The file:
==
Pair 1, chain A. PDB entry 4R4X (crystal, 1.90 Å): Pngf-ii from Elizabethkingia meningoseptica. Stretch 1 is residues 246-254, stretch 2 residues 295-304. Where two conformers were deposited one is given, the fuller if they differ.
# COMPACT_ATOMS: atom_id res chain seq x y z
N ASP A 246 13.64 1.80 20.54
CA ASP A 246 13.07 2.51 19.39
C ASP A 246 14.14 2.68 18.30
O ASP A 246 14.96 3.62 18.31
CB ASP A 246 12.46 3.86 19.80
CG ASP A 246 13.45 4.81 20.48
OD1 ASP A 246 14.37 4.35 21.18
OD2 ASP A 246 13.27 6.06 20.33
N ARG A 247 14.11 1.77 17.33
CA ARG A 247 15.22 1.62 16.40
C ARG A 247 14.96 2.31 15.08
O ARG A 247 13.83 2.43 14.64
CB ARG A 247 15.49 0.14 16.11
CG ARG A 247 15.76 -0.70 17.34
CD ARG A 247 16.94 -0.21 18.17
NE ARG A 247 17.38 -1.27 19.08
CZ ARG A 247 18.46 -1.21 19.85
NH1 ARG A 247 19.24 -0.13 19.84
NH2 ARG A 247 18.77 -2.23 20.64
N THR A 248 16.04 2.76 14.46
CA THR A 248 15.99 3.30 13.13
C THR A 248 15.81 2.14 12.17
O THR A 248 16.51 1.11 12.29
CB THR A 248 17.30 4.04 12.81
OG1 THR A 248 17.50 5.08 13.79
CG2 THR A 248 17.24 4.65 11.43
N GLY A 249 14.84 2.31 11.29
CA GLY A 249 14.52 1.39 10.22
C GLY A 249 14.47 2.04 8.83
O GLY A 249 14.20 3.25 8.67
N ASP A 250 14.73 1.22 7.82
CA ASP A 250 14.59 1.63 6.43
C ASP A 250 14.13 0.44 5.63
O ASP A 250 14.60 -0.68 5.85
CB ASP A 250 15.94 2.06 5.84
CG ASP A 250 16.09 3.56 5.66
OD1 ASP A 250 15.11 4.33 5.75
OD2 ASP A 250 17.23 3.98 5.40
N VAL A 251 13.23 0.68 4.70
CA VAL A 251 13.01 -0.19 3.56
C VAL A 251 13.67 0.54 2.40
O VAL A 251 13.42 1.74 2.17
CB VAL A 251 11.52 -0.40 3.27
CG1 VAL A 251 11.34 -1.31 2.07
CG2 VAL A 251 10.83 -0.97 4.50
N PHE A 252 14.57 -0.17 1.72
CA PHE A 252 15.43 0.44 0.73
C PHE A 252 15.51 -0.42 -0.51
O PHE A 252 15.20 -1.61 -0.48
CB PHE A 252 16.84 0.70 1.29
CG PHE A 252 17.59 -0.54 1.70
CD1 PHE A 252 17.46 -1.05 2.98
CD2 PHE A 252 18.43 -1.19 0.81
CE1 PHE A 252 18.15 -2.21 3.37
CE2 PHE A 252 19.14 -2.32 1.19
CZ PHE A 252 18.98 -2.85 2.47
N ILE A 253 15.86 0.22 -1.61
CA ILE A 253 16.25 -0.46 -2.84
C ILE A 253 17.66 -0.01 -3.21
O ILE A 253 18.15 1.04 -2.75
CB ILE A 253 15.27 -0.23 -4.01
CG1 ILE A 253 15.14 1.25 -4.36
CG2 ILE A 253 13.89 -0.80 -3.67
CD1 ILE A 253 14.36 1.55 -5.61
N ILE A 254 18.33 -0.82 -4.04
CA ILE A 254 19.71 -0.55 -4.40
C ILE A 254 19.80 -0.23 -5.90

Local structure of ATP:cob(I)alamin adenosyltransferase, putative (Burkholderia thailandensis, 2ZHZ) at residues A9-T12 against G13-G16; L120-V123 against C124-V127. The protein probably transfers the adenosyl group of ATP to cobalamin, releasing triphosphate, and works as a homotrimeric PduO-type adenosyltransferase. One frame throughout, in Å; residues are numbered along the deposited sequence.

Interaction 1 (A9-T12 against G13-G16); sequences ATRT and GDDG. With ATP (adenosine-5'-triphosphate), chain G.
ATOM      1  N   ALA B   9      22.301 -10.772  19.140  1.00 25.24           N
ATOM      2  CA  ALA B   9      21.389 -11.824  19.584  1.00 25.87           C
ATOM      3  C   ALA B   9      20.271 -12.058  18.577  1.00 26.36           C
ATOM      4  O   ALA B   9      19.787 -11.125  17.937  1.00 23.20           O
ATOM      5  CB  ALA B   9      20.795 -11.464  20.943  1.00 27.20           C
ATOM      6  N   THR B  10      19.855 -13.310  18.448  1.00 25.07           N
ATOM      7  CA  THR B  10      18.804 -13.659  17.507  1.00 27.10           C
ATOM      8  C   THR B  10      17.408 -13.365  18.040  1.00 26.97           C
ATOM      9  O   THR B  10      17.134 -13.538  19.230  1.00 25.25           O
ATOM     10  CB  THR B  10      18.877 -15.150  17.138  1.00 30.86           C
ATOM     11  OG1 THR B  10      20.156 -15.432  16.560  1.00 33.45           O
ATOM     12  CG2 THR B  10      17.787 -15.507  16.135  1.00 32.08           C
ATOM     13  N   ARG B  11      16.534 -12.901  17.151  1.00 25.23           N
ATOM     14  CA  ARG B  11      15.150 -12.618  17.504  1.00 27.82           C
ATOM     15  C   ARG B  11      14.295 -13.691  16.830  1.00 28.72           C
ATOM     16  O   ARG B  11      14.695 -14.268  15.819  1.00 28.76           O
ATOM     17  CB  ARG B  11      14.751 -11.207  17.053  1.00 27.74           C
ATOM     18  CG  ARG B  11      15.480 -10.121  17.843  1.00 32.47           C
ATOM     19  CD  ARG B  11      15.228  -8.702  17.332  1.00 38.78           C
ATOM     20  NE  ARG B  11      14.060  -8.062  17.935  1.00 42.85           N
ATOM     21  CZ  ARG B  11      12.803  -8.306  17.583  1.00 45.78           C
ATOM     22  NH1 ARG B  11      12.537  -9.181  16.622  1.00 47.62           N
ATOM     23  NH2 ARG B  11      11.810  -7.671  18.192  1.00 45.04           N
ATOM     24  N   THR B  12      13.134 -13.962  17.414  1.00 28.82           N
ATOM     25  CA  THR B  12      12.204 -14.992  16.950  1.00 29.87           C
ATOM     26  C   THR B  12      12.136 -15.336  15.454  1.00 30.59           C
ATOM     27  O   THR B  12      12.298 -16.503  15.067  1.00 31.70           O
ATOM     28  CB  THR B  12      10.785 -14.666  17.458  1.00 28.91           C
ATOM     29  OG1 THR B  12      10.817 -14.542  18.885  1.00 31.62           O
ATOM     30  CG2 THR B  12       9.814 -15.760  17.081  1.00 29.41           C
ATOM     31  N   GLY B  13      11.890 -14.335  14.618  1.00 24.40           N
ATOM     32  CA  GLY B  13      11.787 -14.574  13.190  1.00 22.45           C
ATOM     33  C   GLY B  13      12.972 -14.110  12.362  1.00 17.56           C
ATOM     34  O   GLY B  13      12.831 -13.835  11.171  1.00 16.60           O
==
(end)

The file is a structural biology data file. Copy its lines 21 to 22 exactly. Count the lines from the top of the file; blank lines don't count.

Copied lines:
NH2 ARG A 247 18.77 -2.23 20.64
N THR A 248 16.04 2.76 14.46